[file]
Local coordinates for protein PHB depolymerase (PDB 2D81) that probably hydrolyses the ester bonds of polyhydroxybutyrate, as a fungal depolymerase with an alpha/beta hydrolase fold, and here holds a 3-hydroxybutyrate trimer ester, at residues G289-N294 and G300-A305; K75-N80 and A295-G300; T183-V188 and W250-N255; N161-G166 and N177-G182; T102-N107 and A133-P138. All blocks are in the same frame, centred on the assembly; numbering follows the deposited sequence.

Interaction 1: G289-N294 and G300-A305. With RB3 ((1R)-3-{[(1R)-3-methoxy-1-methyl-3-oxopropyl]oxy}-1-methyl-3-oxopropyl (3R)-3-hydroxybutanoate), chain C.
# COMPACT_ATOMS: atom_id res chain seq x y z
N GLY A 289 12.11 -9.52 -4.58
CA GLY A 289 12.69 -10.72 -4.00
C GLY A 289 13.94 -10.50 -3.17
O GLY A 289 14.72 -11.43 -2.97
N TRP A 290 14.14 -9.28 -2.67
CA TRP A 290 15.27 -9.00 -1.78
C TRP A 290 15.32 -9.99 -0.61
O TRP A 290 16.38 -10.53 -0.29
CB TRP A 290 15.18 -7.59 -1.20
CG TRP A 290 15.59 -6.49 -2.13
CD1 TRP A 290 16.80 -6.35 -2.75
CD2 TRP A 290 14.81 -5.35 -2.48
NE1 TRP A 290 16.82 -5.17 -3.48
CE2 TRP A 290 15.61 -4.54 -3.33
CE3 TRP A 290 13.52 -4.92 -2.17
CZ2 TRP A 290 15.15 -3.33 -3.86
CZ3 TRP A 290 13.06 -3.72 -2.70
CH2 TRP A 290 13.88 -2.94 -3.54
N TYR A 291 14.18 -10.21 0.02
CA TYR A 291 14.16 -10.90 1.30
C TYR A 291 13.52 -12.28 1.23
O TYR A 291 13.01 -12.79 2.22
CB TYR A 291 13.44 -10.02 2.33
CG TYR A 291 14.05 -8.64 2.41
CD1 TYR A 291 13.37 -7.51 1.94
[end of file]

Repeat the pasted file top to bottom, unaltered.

Local coordinates for protein PHB depolymerase (PDB 2D81) that probably hydrolyses the ester bonds of polyhydroxybutyrate, as a fungal depolymerase with an alpha/beta hydrolase fold, and here holds a 3-hydroxybutyrate trimer ester, at residues G289-N294 and G300-A305; K75-N80 and A295-G300; T183-V188 and W250-N255; N161-G166 and N177-G182; T102-N107 and A133-P138. All blocks are in the same frame, centred on the assembly; numbering follows the deposited sequence.

Interaction 1: G289-N294 and G300-A305. With RB3 ((1R)-3-{[(1R)-3-methoxy-1-methyl-3-oxopropyl]oxy}-1-methyl-3-oxopropyl (3R)-3-hydroxybutanoate), chain C.
# COMPACT_ATOMS: atom_id res chain seq x y z
N GLY A 289 12.11 -9.52 -4.58
CA GLY A 289 12.69 -10.72 -4.00
C GLY A 289 13.94 -10.50 -3.17
O GLY A 289 14.72 -11.43 -2.97
N TRP A 290 14.14 -9.28 -2.67
CA TRP A 290 15.27 -9.00 -1.78
C TRP A 290 15.32 -9.99 -0.61
O TRP A 290 16.38 -10.53 -0.29
CB TRP A 290 15.18 -7.59 -1.20
CG TRP A 290 15.59 -6.49 -2.13
CD1 TRP A 290 16.80 -6.35 -2.75
CD2 TRP A 290 14.81 -5.35 -2.48
NE1 TRP A 290 16.82 -5.17 -3.48
CE2 TRP A 290 15.61 -4.54 -3.33
CE3 TRP A 290 13.52 -4.92 -2.17
CZ2 TRP A 290 15.15 -3.33 -3.86
CZ3 TRP A 290 13.06 -3.72 -2.70
CH2 TRP A 290 13.88 -2.94 -3.54
N TYR A 291 14.18 -10.21 0.02
CA TYR A 291 14.16 -10.90 1.30
C TYR A 291 13.52 -12.28 1.23
O TYR A 291 13.01 -12.79 2.22
CB TYR A 291 13.44 -10.02 2.33
CG TYR A 291 14.05 -8.64 2.41
CD1 TYR A 291 13.37 -7.51 1.94